|Birth: ||May 22, 1833|
|Death: ||May 8, 1902|
CSA, Company I, 5th Kentucky Mounted Infantry.
Joseph Desha, a former Captain in the Confederate Army had a disagreement with Alexander Kimbrough, a former Union Army Sgt. on February 1866 in a downtown hotel of Cynthiana, Kentucky. It resulted in them fighting a duel in which Mr. Kimbrough took a hip wound and was cripple for the rest of his life. It is ironic that both men are buried in the same cemetery.
(special thanks to contributor grave hunter for the following bio)
Captain Joe Desha was born in Harrison County, Kentucky, May 22, 1833, and died May 8, 1902.
He raised the first company in Kentucky for the Confederacy that was raised in the "neutral" state. They went by the L. and N. railroad to Nashville, from there to Virginia and became part of the First Kentucky Regiment.
In an engagement at Drainesville, Virginia, he was severely wounded in the shoulder, his left arm crushed below the elbow, rendering it almost useless the rest of his life; but the most remarkable of his many wounds was one in the head at Murfreesboro by a cannon ball, which left him apparently dead. While being carried from the field as dead he sat upright on the litter and said: "What does this mean, boys? What's the matter?" Some of his men about him cried with joy, and said: "Captain, we thought you were dead!" He stood up and felt himself, and said: "I am all right I believe," and went back to the line. Afterwards, while in Richmond and passing the residence of President Davis, the President and his private secretary, Col. William Preston Johnson, saw the officer, and the latter mentioned that it was Captain Desha, of Kentucky, when the President said: "Call him back; I want to see him." He was introduced to President Davis, who said: "Captain, I wanted to see the only man ever struck in the head with a cannon ball and not killed!" The President asked him about the effects of it and Desha replied: "I believe about the only bad effects I sustained by it was the loss of a fine pistol dropped from my belt when the boys were carrying me off the field." Mr. Davis excused himself for a few minutes, and returned with a new pistol in his hand, making it a gift to replace the lost weapon. (bio by: Martha Reid 19 UDC)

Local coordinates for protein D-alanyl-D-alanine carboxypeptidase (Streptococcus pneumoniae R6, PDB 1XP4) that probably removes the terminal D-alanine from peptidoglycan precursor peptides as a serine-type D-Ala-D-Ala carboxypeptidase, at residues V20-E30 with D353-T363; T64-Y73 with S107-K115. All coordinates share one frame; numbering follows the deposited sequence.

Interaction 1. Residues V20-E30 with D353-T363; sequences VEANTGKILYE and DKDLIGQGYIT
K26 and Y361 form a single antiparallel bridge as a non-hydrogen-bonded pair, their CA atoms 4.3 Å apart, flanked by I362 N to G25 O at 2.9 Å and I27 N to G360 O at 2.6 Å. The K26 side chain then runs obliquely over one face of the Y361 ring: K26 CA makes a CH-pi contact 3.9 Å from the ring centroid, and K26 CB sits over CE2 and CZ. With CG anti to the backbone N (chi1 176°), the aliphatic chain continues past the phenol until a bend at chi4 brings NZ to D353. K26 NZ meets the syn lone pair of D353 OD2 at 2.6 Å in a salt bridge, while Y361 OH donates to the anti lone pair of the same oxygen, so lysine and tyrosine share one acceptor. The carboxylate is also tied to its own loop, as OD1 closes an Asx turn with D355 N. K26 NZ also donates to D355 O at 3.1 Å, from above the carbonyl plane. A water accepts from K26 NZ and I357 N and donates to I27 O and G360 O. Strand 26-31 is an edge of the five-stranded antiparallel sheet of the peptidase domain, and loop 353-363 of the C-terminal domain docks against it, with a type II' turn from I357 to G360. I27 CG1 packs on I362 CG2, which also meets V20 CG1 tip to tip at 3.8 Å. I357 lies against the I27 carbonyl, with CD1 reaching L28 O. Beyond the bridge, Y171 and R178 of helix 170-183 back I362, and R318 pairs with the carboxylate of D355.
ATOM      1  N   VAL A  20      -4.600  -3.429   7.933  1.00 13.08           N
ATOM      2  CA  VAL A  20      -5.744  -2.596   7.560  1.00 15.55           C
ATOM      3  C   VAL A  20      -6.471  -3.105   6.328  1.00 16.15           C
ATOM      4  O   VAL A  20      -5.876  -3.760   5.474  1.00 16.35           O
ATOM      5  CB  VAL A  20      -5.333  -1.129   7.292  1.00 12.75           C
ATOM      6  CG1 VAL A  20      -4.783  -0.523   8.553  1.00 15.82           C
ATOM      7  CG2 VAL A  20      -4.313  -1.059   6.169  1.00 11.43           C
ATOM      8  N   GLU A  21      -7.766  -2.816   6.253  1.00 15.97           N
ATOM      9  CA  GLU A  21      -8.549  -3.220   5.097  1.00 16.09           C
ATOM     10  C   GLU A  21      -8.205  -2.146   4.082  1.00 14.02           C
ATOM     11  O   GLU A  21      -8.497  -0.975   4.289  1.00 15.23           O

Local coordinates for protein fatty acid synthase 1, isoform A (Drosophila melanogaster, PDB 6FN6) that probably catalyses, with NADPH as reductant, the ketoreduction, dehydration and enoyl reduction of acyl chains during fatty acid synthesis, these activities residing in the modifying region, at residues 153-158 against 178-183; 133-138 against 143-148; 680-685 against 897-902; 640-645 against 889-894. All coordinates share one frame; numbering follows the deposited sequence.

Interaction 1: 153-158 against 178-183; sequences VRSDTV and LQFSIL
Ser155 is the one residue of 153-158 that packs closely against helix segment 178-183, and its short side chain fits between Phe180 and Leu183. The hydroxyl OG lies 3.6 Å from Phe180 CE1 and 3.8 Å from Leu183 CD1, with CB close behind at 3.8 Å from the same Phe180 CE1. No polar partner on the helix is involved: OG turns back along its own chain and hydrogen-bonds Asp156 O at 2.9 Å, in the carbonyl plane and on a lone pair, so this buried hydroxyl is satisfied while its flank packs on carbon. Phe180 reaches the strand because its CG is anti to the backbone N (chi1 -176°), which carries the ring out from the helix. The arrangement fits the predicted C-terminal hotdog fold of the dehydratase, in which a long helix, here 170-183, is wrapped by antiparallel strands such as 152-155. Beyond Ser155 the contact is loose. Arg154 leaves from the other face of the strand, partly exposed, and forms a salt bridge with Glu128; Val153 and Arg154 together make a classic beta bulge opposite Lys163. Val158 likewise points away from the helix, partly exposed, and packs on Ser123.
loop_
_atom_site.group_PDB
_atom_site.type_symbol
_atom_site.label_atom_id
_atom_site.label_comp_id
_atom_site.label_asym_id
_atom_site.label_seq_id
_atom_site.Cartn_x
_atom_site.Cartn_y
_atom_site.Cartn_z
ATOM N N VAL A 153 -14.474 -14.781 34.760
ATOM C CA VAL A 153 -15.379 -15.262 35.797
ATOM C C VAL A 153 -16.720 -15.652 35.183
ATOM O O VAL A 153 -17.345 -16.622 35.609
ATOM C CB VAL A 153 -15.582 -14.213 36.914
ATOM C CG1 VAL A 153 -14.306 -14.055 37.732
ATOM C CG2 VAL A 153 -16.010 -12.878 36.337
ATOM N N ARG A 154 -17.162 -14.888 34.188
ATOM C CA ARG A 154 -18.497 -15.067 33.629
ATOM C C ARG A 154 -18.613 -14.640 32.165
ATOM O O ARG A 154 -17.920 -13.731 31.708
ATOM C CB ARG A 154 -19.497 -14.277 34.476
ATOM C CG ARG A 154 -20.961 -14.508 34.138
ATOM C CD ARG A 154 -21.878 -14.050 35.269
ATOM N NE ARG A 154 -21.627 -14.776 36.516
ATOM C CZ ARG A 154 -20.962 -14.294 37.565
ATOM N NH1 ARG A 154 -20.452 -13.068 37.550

Clarissa Rogan Desha (1835 - 1921)
JO DESHA May 22, 1833 May 8, 1902
Battle Grove Cemetery
Plot: Desha Family Plot
Created by: K M
Record added: Oct 29, 2003
Find A Grave Memorial# 8041177